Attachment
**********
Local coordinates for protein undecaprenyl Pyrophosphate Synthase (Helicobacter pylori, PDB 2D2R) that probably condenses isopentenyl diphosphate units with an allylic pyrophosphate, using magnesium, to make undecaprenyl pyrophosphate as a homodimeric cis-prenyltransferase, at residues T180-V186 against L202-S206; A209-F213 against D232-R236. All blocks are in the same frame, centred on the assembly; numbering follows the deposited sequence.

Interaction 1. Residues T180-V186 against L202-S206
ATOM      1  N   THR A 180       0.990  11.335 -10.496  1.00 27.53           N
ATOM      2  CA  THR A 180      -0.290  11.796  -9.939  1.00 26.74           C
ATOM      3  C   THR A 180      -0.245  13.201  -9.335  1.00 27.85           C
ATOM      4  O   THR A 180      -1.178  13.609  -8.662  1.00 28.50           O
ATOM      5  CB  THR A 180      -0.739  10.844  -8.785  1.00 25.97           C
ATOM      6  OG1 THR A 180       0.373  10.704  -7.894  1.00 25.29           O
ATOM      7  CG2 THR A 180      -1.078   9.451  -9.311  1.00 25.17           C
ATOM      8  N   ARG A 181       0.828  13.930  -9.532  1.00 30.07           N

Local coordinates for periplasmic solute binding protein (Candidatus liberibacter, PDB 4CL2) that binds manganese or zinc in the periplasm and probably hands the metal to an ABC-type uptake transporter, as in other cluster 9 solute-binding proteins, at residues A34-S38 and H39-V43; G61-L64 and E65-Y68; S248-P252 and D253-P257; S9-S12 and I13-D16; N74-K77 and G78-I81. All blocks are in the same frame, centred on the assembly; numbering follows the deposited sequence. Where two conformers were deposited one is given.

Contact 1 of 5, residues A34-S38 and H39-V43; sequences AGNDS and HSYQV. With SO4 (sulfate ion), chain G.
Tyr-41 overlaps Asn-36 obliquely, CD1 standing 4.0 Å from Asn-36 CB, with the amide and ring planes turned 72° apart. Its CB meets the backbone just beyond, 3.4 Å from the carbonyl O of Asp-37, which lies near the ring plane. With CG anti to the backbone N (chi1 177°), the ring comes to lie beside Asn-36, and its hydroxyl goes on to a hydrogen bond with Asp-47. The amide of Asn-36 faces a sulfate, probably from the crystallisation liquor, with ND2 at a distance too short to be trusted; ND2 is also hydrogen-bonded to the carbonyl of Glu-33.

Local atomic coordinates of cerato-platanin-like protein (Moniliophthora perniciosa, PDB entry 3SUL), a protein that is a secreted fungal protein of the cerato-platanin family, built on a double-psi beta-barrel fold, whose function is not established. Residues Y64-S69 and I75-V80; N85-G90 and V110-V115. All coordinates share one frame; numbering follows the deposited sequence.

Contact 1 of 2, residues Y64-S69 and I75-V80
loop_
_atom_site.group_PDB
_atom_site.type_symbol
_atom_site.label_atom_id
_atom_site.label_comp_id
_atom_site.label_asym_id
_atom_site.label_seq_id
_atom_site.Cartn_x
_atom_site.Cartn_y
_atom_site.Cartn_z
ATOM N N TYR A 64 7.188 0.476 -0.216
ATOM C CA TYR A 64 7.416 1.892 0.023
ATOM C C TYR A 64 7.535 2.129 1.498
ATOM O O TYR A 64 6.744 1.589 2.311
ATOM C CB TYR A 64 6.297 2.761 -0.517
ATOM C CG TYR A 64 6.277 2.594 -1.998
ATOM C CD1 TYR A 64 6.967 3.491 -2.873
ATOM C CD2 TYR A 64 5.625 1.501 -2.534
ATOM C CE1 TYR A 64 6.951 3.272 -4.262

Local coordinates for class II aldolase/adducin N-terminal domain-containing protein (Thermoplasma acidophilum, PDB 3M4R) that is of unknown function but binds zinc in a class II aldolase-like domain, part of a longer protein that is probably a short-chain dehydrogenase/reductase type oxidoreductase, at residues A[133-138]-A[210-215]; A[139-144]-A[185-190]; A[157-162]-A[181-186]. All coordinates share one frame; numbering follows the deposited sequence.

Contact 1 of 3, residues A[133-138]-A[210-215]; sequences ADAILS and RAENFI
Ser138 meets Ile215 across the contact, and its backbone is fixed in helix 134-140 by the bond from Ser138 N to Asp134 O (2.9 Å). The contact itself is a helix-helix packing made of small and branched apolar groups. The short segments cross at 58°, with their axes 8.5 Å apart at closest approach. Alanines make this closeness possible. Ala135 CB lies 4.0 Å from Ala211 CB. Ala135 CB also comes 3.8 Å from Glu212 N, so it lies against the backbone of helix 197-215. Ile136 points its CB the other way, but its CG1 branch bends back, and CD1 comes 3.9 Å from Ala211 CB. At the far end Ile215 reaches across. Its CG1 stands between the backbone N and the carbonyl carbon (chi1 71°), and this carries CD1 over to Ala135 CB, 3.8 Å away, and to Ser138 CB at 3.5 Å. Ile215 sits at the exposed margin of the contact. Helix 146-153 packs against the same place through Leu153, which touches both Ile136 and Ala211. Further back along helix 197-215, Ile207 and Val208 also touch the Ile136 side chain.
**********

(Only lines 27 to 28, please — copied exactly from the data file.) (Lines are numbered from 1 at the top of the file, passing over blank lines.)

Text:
ATOM C CA TYR A 64 7.416 1.892 0.023
ATOM C C TYR A 64 7.535 2.129 1.498